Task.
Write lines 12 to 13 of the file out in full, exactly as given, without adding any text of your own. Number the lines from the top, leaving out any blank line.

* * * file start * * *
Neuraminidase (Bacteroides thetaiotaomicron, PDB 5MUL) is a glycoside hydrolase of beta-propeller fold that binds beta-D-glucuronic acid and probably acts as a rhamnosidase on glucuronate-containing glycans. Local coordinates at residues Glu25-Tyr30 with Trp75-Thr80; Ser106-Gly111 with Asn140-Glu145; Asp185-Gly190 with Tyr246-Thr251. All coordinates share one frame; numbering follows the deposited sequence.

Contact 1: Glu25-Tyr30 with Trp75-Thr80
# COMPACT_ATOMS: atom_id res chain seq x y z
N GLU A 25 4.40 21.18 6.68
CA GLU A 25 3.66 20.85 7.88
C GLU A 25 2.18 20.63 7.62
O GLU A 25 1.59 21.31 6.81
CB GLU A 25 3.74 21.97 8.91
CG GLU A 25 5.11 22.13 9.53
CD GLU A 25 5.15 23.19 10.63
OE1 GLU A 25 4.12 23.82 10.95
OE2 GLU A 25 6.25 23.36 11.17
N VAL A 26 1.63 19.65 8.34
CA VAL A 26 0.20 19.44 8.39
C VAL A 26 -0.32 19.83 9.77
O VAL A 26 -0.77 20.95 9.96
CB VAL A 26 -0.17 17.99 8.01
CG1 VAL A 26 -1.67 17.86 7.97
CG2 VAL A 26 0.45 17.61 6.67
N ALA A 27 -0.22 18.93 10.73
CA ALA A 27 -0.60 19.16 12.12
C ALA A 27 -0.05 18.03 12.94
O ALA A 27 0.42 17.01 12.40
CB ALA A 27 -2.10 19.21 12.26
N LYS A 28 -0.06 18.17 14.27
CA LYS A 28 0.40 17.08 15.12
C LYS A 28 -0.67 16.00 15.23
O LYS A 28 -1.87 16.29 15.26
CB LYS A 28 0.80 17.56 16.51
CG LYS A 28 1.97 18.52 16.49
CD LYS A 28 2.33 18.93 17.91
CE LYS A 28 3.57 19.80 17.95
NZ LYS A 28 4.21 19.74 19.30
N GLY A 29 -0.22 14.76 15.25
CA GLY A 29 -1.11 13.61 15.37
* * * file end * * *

OE2 GLU A 25 6.25 23.36 11.17
N VAL A 26 1.63 19.65 8.34